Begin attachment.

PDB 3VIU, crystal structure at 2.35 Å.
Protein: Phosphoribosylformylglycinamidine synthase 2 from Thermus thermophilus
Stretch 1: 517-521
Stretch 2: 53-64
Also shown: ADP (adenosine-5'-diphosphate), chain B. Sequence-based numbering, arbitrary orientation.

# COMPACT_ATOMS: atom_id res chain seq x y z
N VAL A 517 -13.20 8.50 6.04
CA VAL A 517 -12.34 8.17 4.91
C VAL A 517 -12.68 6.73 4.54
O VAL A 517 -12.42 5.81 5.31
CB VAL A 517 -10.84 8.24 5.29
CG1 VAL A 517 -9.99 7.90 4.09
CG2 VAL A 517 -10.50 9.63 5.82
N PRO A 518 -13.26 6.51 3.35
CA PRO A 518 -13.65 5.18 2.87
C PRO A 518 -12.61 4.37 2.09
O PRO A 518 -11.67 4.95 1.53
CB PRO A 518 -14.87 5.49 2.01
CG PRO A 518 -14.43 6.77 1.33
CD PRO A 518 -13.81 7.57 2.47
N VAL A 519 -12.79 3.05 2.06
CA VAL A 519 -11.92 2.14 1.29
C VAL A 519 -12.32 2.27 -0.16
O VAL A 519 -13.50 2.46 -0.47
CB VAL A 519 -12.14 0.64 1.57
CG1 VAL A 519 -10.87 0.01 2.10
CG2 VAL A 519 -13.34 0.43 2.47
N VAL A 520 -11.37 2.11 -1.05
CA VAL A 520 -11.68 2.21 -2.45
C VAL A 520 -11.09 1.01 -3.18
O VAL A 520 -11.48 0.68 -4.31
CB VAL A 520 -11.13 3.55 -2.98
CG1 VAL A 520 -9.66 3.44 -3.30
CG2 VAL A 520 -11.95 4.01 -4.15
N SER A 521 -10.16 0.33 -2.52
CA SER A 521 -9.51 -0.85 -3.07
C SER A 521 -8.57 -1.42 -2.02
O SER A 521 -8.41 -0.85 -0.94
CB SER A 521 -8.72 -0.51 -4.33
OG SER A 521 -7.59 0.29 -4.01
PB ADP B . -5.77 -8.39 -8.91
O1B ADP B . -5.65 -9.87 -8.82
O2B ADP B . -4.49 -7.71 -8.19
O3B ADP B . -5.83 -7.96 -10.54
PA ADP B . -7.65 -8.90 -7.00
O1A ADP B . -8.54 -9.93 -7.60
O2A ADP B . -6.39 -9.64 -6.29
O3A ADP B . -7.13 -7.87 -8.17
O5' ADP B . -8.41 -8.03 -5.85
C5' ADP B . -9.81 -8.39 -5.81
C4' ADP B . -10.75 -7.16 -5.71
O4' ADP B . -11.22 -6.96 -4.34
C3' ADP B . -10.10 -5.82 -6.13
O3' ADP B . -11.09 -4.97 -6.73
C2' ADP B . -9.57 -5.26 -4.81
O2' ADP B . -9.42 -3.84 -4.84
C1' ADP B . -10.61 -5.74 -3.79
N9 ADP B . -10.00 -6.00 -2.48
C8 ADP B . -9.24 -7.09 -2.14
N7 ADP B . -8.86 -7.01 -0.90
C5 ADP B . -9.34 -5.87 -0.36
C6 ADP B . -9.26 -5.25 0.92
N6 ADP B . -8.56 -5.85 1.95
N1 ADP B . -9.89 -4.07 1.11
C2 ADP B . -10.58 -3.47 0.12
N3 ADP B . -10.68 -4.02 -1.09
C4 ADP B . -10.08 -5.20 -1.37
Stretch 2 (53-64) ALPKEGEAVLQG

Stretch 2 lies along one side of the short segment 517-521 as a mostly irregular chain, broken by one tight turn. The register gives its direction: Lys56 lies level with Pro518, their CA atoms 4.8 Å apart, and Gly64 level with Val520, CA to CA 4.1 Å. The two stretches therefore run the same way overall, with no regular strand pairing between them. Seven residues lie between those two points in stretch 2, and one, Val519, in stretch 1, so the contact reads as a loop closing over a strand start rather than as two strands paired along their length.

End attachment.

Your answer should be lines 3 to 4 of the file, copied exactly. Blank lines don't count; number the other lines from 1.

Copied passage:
Stretch 1: 517-521
Stretch 2: 53-64